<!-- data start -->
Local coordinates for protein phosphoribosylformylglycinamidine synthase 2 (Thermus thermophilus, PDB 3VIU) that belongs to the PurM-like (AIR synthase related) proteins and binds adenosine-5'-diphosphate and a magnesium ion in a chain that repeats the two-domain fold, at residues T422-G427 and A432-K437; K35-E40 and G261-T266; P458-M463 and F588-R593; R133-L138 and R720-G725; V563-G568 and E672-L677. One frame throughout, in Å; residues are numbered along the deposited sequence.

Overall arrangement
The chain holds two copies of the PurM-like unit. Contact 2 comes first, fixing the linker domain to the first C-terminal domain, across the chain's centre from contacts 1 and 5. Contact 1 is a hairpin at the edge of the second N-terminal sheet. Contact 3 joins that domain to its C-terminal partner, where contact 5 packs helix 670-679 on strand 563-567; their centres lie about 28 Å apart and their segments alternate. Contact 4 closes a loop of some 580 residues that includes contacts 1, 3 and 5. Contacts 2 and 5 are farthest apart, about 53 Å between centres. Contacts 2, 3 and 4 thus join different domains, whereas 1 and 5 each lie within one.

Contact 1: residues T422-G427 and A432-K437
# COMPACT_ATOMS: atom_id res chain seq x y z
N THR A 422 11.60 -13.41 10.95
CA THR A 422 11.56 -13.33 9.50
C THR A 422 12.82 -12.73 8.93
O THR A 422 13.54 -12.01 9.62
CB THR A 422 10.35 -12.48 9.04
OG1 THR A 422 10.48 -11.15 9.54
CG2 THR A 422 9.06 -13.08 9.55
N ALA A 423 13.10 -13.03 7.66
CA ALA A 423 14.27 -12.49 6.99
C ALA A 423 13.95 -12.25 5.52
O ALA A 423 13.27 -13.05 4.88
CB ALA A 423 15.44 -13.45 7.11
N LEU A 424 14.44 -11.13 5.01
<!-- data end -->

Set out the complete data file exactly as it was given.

Local coordinates for protein phosphoribosylformylglycinamidine synthase 2 (Thermus thermophilus, PDB 3VIU) that belongs to the PurM-like (AIR synthase related) proteins and binds adenosine-5'-diphosphate and a magnesium ion in a chain that repeats the two-domain fold, at residues T422-G427 and A432-K437; K35-E40 and G261-T266; P458-M463 and F588-R593; R133-L138 and R720-G725; V563-G568 and E672-L677. One frame throughout, in Å; residues are numbered along the deposited sequence.

Overall arrangement
The chain holds two copies of the PurM-like unit. Contact 2 comes first, fixing the linker domain to the first C-terminal domain, across the chain's centre from contacts 1 and 5. Contact 1 is a hairpin at the edge of the second N-terminal sheet. Contact 3 joins that domain to its C-terminal partner, where contact 5 packs helix 670-679 on strand 563-567; their centres lie about 28 Å apart and their segments alternate. Contact 4 closes a loop of some 580 residues that includes contacts 1, 3 and 5. Contacts 2 and 5 are farthest apart, about 53 Å between centres. Contacts 2, 3 and 4 thus join different domains, whereas 1 and 5 each lie within one.

Contact 1: residues T422-G427 and A432-K437
# COMPACT_ATOMS: atom_id res chain seq x y z
N THR A 422 11.60 -13.41 10.95
CA THR A 422 11.56 -13.33 9.50
C THR A 422 12.82 -12.73 8.93
O THR A 422 13.54 -12.01 9.62
CB THR A 422 10.35 -12.48 9.04
OG1 THR A 422 10.48 -11.15 9.54
CG2 THR A 422 9.06 -13.08 9.55
N ALA A 423 13.10 -13.03 7.66
CA ALA A 423 14.27 -12.49 6.99
C ALA A 423 13.95 -12.25 5.52
O ALA A 423 13.27 -13.05 4.88
CB ALA A 423 15.44 -13.45 7.11
N LEU A 424 14.44 -11.13 5.01